A child abandoned by both parents may qualify as an orphan under U.S. immigration law.
INS regulations state that a child who has been unconditionally abandoned to an orphanage is considered to have no parents. A child is not deemed abandoned, however, when he or she has been temporarily placed in an orphanage and the parent or parents are contributing or trying to contribute to the child’s support, or the parent or parents otherwise show that they have not ended their parental obligations to the child.
While a finding of abandonment may normally be made when the child is in the custody of an orphanage or an orphanage-like institution, the definition of the term “abandonment” is not limited to those instances. Children in other situations could possibly be considered abandoned, but adoptive or prospective adoptive parents seeking to prove the claimed abandonment should obtain legal documentation from a competent authority in the country where the child resides.
For example, in a case where a child is a ward of the court, the parents must refuse to meet their parental and legal obligations to care for and support their child and give up parental claims to the child. On the other hand, if the natural parents are deprived of custody only temporarily and afforded a chance to care for the child, the child would not be considered an orphan.
Also, a relinquishment or release of a child by the biological parents to the prospective adoptive parents or for a specific adoption does not constitute abandonment.
Occasionally, some persons will try to make a child appear to have been abandoned in order to facilitate the child’s immigration to the United States. If a child has been designated a ward of the court merely as a contrivance, the child would not qualify as an orphan. If the decree declaring the child to be a ward of the court does not describe circumstances establishing that he or she is an orphan, other proof of abandonment must be submitted in support of the petition.
D. Intra-Familial Adoptions
Prospective adoptive parents wishing to adopt a family member may encounter problems that are not found in other adoption cases. Most will find it difficult to prove that the child meets the definition of an orphan under U.S. immigration law.
As stated previously, a child is a orphan only if the sole or surviving parent is unable to care for the child properly according to the standards of the country where the parent and child reside and has, in writing, irrevocably released the child for emigration and adoption; or if the child has been abandoned or deserted by, separated or lost from, both parents, or if both parents have disappeared or died.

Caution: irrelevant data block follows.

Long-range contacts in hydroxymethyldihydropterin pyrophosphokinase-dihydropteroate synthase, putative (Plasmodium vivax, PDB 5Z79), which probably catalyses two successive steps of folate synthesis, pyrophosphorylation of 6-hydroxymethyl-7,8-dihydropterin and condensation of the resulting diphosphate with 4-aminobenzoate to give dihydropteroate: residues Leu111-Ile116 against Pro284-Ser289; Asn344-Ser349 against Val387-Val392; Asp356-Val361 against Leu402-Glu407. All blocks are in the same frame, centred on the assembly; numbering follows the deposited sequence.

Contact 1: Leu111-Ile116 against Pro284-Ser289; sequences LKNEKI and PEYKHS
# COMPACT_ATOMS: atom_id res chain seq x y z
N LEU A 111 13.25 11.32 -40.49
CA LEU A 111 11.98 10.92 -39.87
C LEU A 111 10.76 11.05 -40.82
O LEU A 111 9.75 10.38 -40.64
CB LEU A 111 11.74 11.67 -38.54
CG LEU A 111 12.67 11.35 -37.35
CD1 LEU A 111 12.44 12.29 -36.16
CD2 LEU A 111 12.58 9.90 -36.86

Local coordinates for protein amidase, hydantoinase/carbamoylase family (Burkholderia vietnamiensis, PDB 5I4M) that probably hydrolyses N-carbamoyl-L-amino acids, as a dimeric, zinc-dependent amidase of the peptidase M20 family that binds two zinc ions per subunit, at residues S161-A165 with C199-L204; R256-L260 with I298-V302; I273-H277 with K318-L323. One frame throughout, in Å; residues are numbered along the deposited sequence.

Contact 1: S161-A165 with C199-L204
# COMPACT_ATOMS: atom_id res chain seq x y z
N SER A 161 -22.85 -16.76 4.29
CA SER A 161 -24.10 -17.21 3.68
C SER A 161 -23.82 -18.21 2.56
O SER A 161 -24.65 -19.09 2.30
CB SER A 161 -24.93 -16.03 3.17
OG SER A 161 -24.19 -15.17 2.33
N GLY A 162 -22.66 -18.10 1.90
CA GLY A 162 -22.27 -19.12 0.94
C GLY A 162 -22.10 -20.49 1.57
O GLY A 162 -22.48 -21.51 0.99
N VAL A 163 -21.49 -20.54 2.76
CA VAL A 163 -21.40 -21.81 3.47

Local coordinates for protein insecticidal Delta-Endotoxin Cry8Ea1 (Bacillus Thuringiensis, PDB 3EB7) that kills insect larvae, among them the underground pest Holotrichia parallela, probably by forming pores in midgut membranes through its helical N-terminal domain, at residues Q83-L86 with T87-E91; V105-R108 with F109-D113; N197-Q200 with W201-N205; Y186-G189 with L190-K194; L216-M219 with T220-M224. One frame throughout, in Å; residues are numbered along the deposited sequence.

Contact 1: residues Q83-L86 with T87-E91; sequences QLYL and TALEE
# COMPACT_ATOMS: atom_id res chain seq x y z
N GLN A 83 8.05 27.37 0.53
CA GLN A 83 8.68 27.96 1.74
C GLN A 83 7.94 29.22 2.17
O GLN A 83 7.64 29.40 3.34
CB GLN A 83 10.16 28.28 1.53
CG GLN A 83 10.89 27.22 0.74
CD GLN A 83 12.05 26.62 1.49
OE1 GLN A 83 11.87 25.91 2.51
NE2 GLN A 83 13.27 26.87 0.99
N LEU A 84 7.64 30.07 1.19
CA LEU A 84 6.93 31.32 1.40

Additional documentation is required to verify the claim of abandonment, desertion, separation from both parents or that both parents have disappeared or died.
Once the child has been irrevocably released by the natural parents, the parents can never gain any immigration benefit through the child.
E. Some Problems Faced by Adoptive and Prospective Adoptive Parent(s) of Foreign-Born Children
The adoptive and prospective adoptive parent(s) of foreign-born children face complex requirements which appear in the law itself. BCIS has kept the documentary, regulatory and procedural requirements to a minimum, while conforming with the intent of the law. In addition to BCIS requirements, petitions for orphans must also comply with state and foreign adoption laws.
The laws of some countries do not permit adoption. Laws of other countries restrict persons eligible to adopt children. There are children legally adopted abroad who do not qualify as orphans according the U.S. immigration laws (see definition of orphan in Appendix B). The adoptive and prospective adoptive parent(s) should be aware that not all children adopted abroad are orphans, and what appears to be a foreign adoption may not comply with the laws of the foreign state; and some valid foreign adoptions are not sufficient to classify the adopted person as a “child” under U.S. immigration law.
It is the responsibility of the petitioner to prove to BCIS that a child is eligible for classification as an orphan for immigration purposes. The evidence must be in the form of documents. This evidence may vary, depending on the facts of the case. Therefore, it is sometimes necessary to submit documents in addition to those described in Section II, B, Forms Used for an Orphan Petition.